Is it just me, or does it feel like curving season out here?
I don’t think I’m asking for too much when I say I want to live in the middle of a Jill Scott love (and lust) song — thick, swaying hips, with a man even thicker who tastes like chilled brown liquor. Or in the middle of a movie Oprah has something to do with, starring a southern accented Sandra Bullock and narrated by Halle Berry: He drank the entire glass of lemonade I fresh-squeezed that morning and used my grandmother’s recipe and drank it down like he’d never quenched his thirst before and he took the ice from the glass and sucked on it, and then rubbed it over his bare chest, leaving lucky droplets of water to worship his god-like physique slowly as they crashed to their death.
Am I asking for too much to want to live in a Dwayne Wayne and Whitley Gilbert romance of unlikely, but undoubtedly true love? There’s no shortage when it comes to the amount of men I meet; however, one complaint that’s been annoyingly sticking around for quite some time now is the amount of men who actively pursue me with dates, quality time and consistent interest and connection. Let me just say that number is few and far between.
After talking to many of my amazing and single friends, I am starting to feel as though a woman’s emotions and desire to connect with someone with the intention of building something together is frivolous for most men. Either they flee at the sight of something they don’t like, or they don’t put forth the effort to breed consistency. It’s one of the most frustrating parts of dating–trying to start something.
I’ll tell you right now, I am going through my own personal curving season.
I met a white guy at Whole Foods–I know, what could be more cliché? Because I live in New York and I’m a writer, I have two roommates. One of my roommates always buys one particular type of seasoning, which I have started using and am now obsessed with. I used all of it, so I needed to buy him a new bottle. When I asked him where to get it, he told me Whole Foods. I sighed, rolled my eyes and headed to Whole Foods–a complete inconvenience, but so was me selfishly using all of his seasoning.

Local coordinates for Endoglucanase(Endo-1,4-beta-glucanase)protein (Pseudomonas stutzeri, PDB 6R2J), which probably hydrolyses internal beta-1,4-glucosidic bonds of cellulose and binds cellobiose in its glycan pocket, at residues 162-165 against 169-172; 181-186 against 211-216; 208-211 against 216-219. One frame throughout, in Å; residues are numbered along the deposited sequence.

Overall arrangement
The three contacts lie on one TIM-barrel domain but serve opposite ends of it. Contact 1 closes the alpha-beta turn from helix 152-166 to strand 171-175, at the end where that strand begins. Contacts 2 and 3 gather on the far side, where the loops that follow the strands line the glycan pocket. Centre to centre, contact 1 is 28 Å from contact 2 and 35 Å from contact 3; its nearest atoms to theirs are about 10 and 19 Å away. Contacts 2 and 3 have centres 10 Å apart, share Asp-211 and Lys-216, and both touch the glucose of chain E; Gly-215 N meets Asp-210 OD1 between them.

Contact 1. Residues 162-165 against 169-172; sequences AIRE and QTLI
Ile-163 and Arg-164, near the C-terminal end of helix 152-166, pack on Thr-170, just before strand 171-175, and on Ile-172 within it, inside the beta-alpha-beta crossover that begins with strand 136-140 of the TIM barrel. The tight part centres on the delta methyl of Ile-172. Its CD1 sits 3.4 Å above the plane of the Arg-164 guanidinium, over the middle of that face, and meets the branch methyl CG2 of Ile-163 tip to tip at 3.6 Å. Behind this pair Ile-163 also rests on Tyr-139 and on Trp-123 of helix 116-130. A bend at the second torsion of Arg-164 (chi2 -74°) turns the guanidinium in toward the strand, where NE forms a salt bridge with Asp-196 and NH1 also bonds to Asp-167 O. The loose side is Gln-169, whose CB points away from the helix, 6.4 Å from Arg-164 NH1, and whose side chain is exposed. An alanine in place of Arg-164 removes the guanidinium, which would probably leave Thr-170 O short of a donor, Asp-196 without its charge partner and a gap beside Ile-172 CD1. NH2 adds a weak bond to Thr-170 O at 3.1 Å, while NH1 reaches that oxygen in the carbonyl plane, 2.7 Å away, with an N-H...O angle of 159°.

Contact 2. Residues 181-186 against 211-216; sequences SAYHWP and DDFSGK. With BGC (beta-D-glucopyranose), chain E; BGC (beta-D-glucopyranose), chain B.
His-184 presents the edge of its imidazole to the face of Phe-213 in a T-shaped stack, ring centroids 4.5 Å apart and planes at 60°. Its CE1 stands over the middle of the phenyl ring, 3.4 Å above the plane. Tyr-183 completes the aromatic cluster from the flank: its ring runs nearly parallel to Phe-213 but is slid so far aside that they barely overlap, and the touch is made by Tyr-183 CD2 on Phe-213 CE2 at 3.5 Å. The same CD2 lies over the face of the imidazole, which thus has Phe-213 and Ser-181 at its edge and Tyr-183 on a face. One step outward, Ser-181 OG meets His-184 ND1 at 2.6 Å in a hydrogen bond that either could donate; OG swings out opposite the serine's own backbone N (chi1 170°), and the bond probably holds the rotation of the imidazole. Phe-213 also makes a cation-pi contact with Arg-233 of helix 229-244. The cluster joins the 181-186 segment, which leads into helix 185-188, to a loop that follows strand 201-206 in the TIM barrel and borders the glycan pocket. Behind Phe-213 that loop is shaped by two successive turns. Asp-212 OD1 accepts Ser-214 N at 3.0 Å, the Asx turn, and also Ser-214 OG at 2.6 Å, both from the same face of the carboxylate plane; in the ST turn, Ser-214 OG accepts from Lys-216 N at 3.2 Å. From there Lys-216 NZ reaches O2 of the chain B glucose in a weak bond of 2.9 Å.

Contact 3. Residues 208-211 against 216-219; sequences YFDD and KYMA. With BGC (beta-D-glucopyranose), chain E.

I got to the overpriced grocery store, found the seasoning and headed towards the check out. As I curiously sauntered around the shelves and grocery carts filled with organic, gluten- and cage-free everything, I heard someone faintly say, “Excuse me.” I didn’t think it was for me, so I kept sauntering.
Then the voice was louder and closer to me, “Excuse me, miss?”
I turned around. A very cute white guy was standing near me. I smiled at him and kept looking at way too pricey grocery items.
“Your hair is beautiful,” the cutie said to me.
I turned to him again, “Oh, thank you!” I smiled, touched my hair and kept looking at groceries.
“You’re welcome. You’re beautiful too,” the stranger added. He held out his hand, attempting to keep my attention. “I’m Abraham.”
I shook his hand, “I’m Danielle.”
“It’s my pleasure to meet you Danielle. I’d love to take you out for a drink sometime.” Abraham held my hand for longer than he needed to. The shake was over, but he held my fingers in his.
“You too Abraham. And sure, why not?” I smiled.
“May I have your number?” he asked.
I recited my number to Abraham and he smiled at me, “You’re really stunning.”